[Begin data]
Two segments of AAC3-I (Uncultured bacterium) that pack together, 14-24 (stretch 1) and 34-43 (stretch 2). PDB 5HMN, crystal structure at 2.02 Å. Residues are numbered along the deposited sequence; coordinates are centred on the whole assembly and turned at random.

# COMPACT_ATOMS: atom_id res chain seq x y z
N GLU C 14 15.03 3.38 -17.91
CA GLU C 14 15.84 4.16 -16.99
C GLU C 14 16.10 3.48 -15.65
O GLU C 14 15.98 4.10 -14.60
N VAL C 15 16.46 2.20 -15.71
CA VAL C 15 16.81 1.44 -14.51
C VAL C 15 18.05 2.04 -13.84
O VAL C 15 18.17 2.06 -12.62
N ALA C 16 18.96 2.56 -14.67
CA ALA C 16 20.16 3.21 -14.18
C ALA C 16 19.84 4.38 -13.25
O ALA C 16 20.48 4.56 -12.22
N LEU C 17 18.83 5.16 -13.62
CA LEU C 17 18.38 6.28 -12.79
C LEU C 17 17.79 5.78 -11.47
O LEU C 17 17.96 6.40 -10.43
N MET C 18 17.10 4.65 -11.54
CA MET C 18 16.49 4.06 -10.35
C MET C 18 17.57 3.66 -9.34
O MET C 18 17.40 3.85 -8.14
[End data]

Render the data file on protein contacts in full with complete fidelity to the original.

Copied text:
Two segments of AAC3-I (Uncultured bacterium) that pack together, 14-24 (stretch 1) and 34-43 (stretch 2). PDB 5HMN, crystal structure at 2.02 Å. Residues are numbered along the deposited sequence; coordinates are centred on the whole assembly and turned at random.

# COMPACT_ATOMS: atom_id res chain seq x y z
N GLU C 14 15.03 3.38 -17.91
CA GLU C 14 15.84 4.16 -16.99
C GLU C 14 16.10 3.48 -15.65
O GLU C 14 15.98 4.10 -14.60
N VAL C 15 16.46 2.20 -15.71
CA VAL C 15 16.81 1.44 -14.51
C VAL C 15 18.05 2.04 -13.84
O VAL C 15 18.17 2.06 -12.62
N ALA C 16 18.96 2.56 -14.67
CA ALA C 16 20.16 3.21 -14.18
C ALA C 16 19.84 4.38 -13.25
O ALA C 16 20.48 4.56 -12.22
N LEU C 17 18.83 5.16 -13.62
CA LEU C 17 18.38 6.28 -12.79
C LEU C 17 17.79 5.78 -11.47
O LEU C 17 17.96 6.40 -10.43
N MET C 18 17.10 4.65 -11.54
CA MET C 18 16.49 4.06 -10.35
C MET C 18 17.57 3.66 -9.34
O MET C 18 17.40 3.85 -8.14